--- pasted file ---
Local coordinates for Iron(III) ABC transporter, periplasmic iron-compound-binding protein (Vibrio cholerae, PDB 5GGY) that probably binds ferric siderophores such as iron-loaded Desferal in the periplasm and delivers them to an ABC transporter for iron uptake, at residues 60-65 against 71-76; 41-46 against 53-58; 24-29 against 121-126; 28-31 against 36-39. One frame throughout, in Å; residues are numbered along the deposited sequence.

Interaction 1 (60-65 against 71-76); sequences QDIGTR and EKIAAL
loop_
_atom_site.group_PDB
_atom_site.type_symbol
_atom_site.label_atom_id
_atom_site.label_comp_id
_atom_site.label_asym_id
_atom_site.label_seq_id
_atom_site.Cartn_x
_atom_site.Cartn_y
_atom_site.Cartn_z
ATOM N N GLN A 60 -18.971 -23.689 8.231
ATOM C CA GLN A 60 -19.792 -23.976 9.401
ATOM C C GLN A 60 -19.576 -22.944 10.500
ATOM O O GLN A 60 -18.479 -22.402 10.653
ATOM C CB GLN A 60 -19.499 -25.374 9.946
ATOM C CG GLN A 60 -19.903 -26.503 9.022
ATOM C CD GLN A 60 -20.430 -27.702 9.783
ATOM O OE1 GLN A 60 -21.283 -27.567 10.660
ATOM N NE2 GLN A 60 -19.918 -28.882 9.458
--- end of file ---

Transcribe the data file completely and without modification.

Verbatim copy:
Local coordinates for Iron(III) ABC transporter, periplasmic iron-compound-binding protein (Vibrio cholerae, PDB 5GGY) that probably binds ferric siderophores such as iron-loaded Desferal in the periplasm and delivers them to an ABC transporter for iron uptake, at residues 60-65 against 71-76; 41-46 against 53-58; 24-29 against 121-126; 28-31 against 36-39. One frame throughout, in Å; residues are numbered along the deposited sequence.

Interaction 1 (60-65 against 71-76); sequences QDIGTR and EKIAAL
loop_
_atom_site.group_PDB
_atom_site.type_symbol
_atom_site.label_atom_id
_atom_site.label_comp_id
_atom_site.label_asym_id
_atom_site.label_seq_id
_atom_site.Cartn_x
_atom_site.Cartn_y
_atom_site.Cartn_z
ATOM N N GLN A 60 -18.971 -23.689 8.231
ATOM C CA GLN A 60 -19.792 -23.976 9.401
ATOM C C GLN A 60 -19.576 -22.944 10.500
ATOM O O GLN A 60 -18.479 -22.402 10.653
ATOM C CB GLN A 60 -19.499 -25.374 9.946
ATOM C CG GLN A 60 -19.903 -26.503 9.022
ATOM C CD GLN A 60 -20.430 -27.702 9.783
ATOM O OE1 GLN A 60 -21.283 -27.567 10.660
ATOM N NE2 GLN A 60 -19.918 -28.882 9.458